Disease Stage Characterization of Hepatorenal Fibrocystic Pathology in the PCK Rat Model of ARPKD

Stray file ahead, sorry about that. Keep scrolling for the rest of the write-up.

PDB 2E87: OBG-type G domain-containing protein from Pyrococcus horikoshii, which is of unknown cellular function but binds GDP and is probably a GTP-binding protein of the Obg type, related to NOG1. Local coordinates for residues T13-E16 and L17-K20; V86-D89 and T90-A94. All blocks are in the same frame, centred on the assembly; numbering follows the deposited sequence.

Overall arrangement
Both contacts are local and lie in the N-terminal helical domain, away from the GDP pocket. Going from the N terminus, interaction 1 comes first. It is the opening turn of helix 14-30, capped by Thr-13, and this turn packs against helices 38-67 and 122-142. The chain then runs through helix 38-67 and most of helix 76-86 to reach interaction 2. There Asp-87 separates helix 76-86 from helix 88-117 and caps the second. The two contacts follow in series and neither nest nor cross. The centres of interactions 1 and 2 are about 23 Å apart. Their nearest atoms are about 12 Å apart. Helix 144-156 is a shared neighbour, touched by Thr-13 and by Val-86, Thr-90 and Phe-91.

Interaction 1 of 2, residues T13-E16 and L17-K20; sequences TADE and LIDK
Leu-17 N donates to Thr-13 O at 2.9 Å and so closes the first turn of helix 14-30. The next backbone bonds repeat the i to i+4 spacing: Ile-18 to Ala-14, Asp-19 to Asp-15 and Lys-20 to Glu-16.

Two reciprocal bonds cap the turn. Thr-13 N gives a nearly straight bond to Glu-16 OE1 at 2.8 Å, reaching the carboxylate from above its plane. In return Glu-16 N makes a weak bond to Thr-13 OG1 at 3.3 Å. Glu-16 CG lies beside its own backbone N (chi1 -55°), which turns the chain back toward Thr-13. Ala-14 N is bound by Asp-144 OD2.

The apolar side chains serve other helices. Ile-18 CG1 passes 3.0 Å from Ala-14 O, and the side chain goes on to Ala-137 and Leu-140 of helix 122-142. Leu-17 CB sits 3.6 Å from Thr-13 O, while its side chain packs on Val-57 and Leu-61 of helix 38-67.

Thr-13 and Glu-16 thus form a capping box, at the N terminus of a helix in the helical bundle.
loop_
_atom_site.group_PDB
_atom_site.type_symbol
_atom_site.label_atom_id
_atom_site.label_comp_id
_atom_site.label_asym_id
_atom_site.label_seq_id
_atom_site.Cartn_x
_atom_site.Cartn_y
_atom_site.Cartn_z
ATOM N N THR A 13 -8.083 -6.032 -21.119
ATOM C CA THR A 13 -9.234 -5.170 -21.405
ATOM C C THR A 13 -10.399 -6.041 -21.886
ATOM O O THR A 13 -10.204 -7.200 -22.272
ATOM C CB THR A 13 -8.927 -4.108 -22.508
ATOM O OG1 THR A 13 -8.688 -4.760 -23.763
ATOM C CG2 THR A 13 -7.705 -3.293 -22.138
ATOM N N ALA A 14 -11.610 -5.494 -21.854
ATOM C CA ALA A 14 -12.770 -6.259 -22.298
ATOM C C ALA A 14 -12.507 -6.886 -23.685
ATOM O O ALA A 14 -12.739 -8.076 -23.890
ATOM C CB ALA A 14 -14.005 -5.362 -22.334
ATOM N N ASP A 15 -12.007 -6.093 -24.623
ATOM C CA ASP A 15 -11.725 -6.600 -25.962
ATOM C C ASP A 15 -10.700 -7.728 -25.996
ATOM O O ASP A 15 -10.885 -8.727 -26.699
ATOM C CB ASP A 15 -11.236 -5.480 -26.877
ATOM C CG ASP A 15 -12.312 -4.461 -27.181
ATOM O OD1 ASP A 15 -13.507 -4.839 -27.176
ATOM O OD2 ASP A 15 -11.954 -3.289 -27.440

The rat Pck gene is orthologous to the human PKHD1 gene responsible for autosomal recessive polycystic kidney disease (ARPKD). Both renal and hepatic fibrocystic pathology occur in ARPKD. Affected humans have a variable rate of progression, from morbidly affected infants to those surviving into adulthood. This study evaluated the PCK rat, a model of slowly progressive ARPKD. This model originated in Japan and was rederived to be offered commercially by Charles River Laboratories (Wilmington, MA). Previous studies have described the basic aspects of PCK pathology from privately held colonies. This study provides a comprehensive characterization of rats from those commercially available. Rats were bred, maintained on a 12:12 hr light/dark cycle, fed (7002 Teklad), and water provided ad libitum. Male and female rats were evaluated from 4 through 35 weeks of age with histology and serum chemistry. As the hepatorenal fibrocystic disease progressed beyond 18 weeks, the renal pathology (kidney weight, total cyst volume) and renal dysfunction (BUN and serum creatinine) tended to be more severe in males, whereas liver pathology (liver weight as % of body weight and hepatic fibrocystic volume) tended to be more severe in females. Hyperlipidemia was evident in both genders after 18 weeks. Bile secretion was increased in PCK rats compared with age-matched Sprague Dawley rats. The PCK is an increasingly used orthologous rodent model of human ARPKD. This characterization study of hepatorenal fibrocystic pathology in PCK rats should help researchers select stages of pathology to study and/or monitor disease progression during their longitudinal studies. Anat Rec 293:1279–1288, 2010. © 2010 Wiley-Liss, Inc.